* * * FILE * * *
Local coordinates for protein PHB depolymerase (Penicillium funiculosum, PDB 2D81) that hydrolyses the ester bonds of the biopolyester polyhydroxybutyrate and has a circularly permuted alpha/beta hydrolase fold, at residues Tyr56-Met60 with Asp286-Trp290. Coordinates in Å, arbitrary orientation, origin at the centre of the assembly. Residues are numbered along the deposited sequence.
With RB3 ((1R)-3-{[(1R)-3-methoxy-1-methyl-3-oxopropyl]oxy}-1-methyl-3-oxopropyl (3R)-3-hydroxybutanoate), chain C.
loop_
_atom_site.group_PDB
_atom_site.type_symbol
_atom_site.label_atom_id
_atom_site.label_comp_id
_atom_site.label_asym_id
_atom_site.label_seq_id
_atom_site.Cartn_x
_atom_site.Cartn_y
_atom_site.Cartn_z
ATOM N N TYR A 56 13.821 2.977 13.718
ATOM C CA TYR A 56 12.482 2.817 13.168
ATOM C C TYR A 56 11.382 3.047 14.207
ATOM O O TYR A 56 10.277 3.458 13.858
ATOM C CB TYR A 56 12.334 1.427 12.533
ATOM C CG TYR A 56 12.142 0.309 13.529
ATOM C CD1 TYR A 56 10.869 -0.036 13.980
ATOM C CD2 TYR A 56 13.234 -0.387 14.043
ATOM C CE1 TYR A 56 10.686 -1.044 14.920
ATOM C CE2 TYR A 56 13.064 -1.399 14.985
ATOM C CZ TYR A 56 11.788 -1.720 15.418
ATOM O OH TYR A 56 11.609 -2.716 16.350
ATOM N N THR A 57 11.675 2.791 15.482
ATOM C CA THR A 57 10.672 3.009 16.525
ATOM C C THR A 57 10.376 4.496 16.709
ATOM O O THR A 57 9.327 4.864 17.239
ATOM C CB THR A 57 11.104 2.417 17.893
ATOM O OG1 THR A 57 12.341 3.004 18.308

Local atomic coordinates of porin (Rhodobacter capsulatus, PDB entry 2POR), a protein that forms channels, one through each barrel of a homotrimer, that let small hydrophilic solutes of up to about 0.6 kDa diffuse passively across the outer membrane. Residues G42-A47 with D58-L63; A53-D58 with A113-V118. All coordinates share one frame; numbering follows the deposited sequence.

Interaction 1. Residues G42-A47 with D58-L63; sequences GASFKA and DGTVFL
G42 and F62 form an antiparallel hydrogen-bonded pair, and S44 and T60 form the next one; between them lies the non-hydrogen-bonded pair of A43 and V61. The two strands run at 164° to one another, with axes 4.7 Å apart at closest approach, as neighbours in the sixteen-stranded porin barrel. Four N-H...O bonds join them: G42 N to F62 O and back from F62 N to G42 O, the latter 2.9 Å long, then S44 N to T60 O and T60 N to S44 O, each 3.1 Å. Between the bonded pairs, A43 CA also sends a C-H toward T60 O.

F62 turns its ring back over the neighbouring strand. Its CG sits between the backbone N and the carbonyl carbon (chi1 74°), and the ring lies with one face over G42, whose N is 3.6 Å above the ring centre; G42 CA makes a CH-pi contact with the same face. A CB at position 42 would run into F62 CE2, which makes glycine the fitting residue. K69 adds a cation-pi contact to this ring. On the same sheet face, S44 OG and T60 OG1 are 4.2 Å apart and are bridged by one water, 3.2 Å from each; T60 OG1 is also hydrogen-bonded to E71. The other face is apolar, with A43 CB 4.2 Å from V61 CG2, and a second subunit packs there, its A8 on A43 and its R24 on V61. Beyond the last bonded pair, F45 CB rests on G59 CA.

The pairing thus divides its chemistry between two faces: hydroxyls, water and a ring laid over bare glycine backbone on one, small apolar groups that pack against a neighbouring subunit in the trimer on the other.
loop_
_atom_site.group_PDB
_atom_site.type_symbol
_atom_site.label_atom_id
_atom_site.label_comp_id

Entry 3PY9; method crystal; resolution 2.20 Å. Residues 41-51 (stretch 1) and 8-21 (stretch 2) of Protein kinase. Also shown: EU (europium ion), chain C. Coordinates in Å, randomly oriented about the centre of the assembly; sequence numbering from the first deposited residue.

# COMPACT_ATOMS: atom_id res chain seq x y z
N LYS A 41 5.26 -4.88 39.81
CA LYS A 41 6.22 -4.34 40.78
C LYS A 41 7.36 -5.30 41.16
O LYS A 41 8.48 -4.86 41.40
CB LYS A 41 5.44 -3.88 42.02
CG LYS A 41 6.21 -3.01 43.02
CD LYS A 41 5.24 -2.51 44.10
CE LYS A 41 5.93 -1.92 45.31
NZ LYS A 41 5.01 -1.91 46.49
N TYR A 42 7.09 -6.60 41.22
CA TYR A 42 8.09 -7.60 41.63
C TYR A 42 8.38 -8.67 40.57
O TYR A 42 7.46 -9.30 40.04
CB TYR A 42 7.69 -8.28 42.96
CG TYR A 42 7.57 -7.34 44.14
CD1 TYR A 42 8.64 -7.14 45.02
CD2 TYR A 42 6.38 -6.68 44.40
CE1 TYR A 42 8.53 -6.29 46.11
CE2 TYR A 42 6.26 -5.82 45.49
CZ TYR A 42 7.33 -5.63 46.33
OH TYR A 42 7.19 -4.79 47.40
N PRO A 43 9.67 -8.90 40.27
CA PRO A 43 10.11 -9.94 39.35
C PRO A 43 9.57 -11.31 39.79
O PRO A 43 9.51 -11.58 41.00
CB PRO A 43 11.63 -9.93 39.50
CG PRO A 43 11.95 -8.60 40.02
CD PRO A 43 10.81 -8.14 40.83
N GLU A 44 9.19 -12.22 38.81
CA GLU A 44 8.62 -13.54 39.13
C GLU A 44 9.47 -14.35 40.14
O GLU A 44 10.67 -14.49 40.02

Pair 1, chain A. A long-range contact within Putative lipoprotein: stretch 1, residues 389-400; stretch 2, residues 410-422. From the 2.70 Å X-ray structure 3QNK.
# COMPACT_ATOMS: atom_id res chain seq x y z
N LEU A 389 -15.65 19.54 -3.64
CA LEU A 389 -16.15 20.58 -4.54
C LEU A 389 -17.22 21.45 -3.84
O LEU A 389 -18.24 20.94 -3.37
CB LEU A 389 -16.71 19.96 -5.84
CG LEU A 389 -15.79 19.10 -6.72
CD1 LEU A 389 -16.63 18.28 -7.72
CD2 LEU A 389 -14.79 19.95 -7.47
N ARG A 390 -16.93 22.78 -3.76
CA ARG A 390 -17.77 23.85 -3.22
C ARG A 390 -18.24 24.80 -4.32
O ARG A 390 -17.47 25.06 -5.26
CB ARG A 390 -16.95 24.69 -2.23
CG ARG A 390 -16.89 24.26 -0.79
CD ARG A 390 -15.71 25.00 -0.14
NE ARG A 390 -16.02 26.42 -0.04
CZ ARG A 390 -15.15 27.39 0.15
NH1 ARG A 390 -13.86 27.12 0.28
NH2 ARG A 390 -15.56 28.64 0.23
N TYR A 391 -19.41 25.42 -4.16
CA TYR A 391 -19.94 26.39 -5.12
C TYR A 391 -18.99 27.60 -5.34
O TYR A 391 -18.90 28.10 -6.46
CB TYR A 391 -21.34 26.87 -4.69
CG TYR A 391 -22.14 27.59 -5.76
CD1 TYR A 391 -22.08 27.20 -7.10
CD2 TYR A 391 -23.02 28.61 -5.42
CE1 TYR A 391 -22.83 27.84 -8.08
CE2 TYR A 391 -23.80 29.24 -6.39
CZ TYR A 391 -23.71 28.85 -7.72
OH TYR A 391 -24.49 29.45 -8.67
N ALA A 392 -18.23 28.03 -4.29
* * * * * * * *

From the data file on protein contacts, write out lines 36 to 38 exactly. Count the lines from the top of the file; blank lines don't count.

loop_
_atom_site.group_PDB
_atom_site.type_symbol